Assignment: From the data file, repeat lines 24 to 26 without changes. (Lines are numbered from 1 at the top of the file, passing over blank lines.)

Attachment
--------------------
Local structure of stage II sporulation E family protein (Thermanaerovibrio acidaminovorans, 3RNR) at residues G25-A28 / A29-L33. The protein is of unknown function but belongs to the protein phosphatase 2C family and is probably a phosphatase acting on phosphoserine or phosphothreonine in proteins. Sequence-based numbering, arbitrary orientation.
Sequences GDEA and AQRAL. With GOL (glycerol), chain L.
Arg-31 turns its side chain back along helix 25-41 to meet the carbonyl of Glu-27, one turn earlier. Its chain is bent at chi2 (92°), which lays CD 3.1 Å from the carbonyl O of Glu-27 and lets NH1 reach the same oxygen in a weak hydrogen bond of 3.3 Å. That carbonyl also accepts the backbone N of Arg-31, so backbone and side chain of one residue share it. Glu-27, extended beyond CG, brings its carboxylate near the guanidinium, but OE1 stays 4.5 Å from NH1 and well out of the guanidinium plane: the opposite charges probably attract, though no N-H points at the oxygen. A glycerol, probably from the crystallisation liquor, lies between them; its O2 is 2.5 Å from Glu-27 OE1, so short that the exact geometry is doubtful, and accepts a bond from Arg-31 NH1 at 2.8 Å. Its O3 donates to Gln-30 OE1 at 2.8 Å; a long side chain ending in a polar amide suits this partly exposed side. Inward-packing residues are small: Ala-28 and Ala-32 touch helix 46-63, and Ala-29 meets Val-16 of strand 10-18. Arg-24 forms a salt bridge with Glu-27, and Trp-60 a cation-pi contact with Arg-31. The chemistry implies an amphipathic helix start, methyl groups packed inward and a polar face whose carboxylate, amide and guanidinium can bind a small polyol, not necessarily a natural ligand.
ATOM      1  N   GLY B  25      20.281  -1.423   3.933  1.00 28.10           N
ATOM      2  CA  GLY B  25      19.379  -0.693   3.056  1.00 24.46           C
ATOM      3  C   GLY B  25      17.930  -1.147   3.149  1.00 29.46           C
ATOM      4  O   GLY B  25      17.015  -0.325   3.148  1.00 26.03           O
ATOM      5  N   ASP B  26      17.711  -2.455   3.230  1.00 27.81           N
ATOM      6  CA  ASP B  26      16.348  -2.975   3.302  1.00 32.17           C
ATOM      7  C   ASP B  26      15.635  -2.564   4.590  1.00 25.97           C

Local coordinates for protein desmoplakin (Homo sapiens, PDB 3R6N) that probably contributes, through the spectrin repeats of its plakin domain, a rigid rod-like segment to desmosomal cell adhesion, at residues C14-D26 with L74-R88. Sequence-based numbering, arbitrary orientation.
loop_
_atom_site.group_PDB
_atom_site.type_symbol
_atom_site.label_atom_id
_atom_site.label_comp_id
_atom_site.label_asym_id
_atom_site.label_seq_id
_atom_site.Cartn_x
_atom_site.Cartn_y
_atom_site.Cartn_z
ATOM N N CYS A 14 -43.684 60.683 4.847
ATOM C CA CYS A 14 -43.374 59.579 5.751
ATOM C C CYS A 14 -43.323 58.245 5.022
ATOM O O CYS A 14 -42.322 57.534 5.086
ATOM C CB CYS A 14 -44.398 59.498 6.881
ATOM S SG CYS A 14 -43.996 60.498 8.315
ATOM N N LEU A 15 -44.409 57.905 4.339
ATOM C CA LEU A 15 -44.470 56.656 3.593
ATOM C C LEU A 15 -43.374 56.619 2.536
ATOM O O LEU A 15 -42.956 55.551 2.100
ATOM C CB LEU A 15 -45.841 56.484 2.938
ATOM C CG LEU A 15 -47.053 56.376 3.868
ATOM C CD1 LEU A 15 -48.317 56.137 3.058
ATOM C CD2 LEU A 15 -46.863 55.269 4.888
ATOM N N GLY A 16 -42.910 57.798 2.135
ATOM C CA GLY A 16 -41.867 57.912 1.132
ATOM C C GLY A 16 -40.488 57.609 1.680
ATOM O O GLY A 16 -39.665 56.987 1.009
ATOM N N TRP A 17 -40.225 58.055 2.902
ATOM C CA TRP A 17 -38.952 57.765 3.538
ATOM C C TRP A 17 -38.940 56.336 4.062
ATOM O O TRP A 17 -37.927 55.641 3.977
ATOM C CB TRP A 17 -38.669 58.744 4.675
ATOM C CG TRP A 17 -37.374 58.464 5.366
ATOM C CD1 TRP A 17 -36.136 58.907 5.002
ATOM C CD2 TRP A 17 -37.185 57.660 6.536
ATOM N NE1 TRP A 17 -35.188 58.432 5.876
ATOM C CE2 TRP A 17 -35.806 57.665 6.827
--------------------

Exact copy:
ATOM C C CYS A 14 -43.323 58.245 5.022
ATOM O O CYS A 14 -42.322 57.534 5.086
ATOM C CB CYS A 14 -44.398 59.498 6.881